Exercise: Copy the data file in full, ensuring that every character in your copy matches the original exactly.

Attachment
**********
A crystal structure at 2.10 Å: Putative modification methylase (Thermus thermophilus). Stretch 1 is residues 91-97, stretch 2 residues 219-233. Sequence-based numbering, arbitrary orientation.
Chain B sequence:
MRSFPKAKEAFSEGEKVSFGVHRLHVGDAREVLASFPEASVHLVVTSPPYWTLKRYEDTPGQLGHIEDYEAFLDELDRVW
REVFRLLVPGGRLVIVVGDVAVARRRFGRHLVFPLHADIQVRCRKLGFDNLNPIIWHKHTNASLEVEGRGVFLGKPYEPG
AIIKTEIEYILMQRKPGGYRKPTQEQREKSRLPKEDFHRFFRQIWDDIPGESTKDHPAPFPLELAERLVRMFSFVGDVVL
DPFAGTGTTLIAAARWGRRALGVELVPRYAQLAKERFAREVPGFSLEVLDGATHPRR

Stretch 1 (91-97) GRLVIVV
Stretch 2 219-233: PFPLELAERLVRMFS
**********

A crystal structure at 2.10 Å: Putative modification methylase (Thermus thermophilus). Stretch 1 is residues 91-97, stretch 2 residues 219-233. Sequence-based numbering, arbitrary orientation.
Chain B sequence:
MRSFPKAKEAFSEGEKVSFGVHRLHVGDAREVLASFPEASVHLVVTSPPYWTLKRYEDTPGQLGHIEDYEAFLDELDRVW
REVFRLLVPGGRLVIVVGDVAVARRRFGRHLVFPLHADIQVRCRKLGFDNLNPIIWHKHTNASLEVEGRGVFLGKPYEPG
AIIKTEIEYILMQRKPGGYRKPTQEQREKSRLPKEDFHRFFRQIWDDIPGESTKDHPAPFPLELAERLVRMFSFVGDVVL
DPFAGTGTTLIAAARWGRRALGVELVPRYAQLAKERFAREVPGFSLEVLDGATHPRR

Stretch 1 (91-97) GRLVIVV
Stretch 2 219-233: PFPLELAERLVRMFS